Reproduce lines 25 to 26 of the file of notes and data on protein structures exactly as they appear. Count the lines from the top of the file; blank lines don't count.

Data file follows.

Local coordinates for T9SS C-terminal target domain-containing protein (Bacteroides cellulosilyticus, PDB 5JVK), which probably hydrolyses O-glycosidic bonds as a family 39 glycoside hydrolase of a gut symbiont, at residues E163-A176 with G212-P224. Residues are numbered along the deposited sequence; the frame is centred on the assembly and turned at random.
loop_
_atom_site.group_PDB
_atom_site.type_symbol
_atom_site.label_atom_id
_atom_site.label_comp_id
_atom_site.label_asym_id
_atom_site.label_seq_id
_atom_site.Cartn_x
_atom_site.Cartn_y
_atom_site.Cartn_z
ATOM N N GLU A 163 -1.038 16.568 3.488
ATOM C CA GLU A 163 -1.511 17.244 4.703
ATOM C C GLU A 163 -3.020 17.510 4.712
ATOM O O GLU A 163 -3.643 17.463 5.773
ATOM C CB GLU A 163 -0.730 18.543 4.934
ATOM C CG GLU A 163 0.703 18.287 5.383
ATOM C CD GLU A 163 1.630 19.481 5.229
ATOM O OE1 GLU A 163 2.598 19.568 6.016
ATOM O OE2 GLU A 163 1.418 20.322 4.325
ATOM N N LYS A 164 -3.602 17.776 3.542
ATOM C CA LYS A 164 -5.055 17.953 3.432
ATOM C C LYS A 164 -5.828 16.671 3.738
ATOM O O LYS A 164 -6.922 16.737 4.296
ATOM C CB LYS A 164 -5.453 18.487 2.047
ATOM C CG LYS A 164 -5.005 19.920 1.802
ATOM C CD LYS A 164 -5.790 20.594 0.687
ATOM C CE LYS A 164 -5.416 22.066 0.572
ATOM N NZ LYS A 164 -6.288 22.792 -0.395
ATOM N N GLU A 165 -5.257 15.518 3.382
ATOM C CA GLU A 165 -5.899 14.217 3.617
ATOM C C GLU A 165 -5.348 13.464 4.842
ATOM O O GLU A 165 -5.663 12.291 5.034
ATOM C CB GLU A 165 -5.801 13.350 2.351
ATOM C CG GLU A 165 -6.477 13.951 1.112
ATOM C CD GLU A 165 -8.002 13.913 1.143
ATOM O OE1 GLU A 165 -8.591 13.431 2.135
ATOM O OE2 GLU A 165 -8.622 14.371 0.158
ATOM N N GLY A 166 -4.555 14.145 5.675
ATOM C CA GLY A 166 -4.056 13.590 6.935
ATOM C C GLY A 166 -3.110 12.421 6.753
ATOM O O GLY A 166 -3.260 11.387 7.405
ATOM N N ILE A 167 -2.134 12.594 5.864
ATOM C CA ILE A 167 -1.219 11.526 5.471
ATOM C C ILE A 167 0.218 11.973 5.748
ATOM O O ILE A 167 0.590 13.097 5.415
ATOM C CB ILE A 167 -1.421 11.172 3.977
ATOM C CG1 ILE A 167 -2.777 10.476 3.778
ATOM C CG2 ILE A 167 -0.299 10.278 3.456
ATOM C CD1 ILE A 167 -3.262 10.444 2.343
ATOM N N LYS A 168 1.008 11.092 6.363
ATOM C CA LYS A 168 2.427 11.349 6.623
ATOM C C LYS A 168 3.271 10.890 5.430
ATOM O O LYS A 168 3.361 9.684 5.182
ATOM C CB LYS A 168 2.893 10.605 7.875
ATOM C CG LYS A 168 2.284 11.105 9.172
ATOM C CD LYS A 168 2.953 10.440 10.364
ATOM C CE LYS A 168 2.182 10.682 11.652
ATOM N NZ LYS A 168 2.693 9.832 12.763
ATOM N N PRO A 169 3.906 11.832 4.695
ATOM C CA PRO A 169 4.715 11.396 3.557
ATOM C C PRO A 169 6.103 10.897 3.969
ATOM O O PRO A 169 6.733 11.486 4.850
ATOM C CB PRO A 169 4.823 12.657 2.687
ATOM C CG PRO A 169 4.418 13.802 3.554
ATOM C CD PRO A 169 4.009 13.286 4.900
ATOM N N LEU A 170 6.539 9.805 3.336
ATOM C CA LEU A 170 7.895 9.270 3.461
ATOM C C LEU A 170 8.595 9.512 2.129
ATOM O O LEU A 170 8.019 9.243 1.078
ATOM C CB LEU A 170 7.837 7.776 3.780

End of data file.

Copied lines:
ATOM C CB LYS A 164 -5.453 18.487 2.047
ATOM C CG LYS A 164 -5.005 19.920 1.802